The Hippo


May 27, 2020








Battle: Los Angeles (PG-13)

By Amy Diaz

The world is invaded by a superior fighting force and, naturally, it is up to one scrappy band of American soldiers to save humanity in Battle: Los Angeles, a fizzy, refreshing glass of popcorn-movie for Aaron Eckhart.

Thankfully, this movie doesn’t waste a whole lot of time with setup. Pretty quickly, we get to the part where what were thought to be meteors turned out to be the ships of an invading alien force apparently after our liquid water. Marine Sgt. Michael Nantz (Eckhart) was just about to retire (of course) having recently been in combat where he lost some soldiers, one of whom happens to be the brother of a man, Jason Lockett (Cory Hardrict), in his current unit (naturally). But now that every major city in the world is fighting off an alien invasion, he’s been pressed into service, helping untested commanding officer Lt. William Martinez (Ramon Rodriguez) and, eventually, trying to save a small group of civilians including some children, a woman (Bridget Moynahan) with some medical skills and a just-a-regular-Joe father (Michael Peña).

But what really gives this group of hoo-rah-ing Marines the edge when it comes to battling aliens is Air Force Sgt. Elena Santos (Michelle Rodriguez). She is a tech officer by trade, looking for signs of the alien command ship, and a total badass by disposition. I can’t even tell you how awesome it is that in this testosterone-heavy Marine recruitment film not only is it the Air Force that makes a significant contribution to the fight but it’s a girl who does a lot of the taking-it-to-the-aliens. And sure, Rodriguez is the official go-to when you’re casting a Miss Lock-and-Load but she is so much fun to watch. As with every war movie, we have our young naïve country boy, our braniac doctor, our angry guy, our guy about to get married and where you would normally get the guy-the-leader-can-count-on character you get Rodriguez and her Santos character, shooting swagger and “you don’t want to mess with me” looks at the aliens unfortunate enough to get in her way.

All of the problems with Battle: Los Angeles are problems inherent to the form that are easier to ignore with a bigger budget. If this were, say, a Jerry Bruckheimer movie with some line-up of summertime stars, Will Smith or Johnny Depp, you probably wouldn’t have time to think about how ridiculous it is that a society that had mastered space travel and could fuel its ships with water would still have to engage us in running fire fights. Or how improbable it would be that even hours and hours into an invasion, we’d still have cable news. But the fact that you do have time to mull these issues over doesn’t make this movie a failure. The movie is to be commended for sparing us 45 minutes of “Mr. President, we’ve detected objects traveling at a high rate of speed” and “perhaps we should consider (pause) the nuclear option.” Battle: LA takes us from back story to shooting war in about the time it takes to get an order of nachos, extra cheese please, from the concession stand. (Though save yourself the money — you can easily get all the cheese you require straight from the movie itself.) And the soldiers, even if you can’t always remember who is who, are engaging semi-characters. Sure, you frequently can’t tell who just died — unless it was in a heroic, self-sacrificing manner, in which case they’ll probably get a slo-mo — but the action sequences are fun enough without being so absurd that you’re looking for everything that flops over to explode, a la that The Simpsons joke.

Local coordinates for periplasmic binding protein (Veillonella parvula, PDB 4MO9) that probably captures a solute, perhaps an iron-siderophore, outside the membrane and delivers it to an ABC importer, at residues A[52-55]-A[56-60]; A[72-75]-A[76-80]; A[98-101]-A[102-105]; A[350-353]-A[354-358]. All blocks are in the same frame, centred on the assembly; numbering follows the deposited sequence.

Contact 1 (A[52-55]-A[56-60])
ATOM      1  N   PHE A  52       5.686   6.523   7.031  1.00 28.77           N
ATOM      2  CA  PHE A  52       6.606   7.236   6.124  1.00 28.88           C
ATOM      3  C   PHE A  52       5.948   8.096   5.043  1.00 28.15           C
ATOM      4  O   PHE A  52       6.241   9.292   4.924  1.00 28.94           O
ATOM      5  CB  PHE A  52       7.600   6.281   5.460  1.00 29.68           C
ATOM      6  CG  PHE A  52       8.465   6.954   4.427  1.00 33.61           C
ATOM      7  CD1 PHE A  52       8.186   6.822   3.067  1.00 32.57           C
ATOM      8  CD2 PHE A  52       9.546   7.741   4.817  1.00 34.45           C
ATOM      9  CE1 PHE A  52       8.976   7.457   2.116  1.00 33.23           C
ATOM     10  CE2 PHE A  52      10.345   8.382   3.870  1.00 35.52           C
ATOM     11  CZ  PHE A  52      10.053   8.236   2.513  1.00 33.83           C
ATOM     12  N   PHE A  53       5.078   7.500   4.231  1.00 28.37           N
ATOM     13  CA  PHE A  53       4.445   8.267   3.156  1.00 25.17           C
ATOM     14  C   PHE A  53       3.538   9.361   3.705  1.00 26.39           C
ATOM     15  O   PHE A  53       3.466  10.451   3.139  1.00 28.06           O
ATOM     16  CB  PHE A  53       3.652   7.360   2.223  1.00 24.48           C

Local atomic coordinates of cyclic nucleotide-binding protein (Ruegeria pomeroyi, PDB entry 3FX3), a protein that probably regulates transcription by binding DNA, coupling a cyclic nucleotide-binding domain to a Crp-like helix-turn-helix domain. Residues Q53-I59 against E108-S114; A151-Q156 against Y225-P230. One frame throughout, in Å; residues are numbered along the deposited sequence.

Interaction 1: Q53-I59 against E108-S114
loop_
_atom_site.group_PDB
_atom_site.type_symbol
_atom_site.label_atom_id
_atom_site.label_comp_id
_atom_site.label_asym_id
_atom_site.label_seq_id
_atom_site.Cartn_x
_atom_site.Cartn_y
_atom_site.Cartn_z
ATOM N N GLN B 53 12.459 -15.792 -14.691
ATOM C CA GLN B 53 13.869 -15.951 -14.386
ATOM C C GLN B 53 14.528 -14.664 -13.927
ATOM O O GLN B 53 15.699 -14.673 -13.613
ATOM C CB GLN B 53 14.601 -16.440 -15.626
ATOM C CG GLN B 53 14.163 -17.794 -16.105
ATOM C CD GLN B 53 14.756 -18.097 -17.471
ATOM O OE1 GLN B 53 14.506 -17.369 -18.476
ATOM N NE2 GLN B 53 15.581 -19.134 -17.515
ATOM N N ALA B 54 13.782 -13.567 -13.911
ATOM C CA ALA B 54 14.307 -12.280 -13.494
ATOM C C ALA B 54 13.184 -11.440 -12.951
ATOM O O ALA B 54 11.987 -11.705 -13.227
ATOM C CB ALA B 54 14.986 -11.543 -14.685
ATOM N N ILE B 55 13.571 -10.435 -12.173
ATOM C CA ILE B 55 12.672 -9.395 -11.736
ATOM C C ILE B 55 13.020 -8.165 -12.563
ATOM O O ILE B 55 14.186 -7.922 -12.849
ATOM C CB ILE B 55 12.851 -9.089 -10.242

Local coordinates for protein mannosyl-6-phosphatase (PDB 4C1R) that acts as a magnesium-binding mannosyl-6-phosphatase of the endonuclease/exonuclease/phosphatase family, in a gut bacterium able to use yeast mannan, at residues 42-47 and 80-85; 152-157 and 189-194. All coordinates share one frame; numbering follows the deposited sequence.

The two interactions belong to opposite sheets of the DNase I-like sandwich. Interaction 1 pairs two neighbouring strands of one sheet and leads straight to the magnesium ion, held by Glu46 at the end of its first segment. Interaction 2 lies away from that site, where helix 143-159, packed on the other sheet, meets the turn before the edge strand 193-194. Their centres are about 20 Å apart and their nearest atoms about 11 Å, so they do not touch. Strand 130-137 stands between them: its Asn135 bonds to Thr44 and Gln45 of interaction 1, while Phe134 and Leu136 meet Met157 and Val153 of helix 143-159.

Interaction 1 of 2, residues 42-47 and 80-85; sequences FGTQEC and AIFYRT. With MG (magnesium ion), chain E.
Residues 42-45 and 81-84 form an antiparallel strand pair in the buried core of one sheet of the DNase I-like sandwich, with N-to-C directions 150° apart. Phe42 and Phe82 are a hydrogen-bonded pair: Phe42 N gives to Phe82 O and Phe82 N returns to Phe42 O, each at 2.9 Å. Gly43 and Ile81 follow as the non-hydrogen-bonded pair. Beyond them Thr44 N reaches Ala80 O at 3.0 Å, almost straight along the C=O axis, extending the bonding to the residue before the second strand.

And then there’s Eckhart and Rodriguez, both delightful versions of the action hero. Eckhart is perhaps the real surprise here. Great at drama and black comedy, Eckhart also has a solid, I’m-taking-this-seriously action star behind his Handsome Man good looks.

Rated PG-13 for sustained and intense sequences of war violence and destruction and for language. Directed by Jonathan Liebesman and written by Christopher Bertolini, Battle: Los Angeles is an hour and 56 minutes long and is distributed by Sony Pictures.

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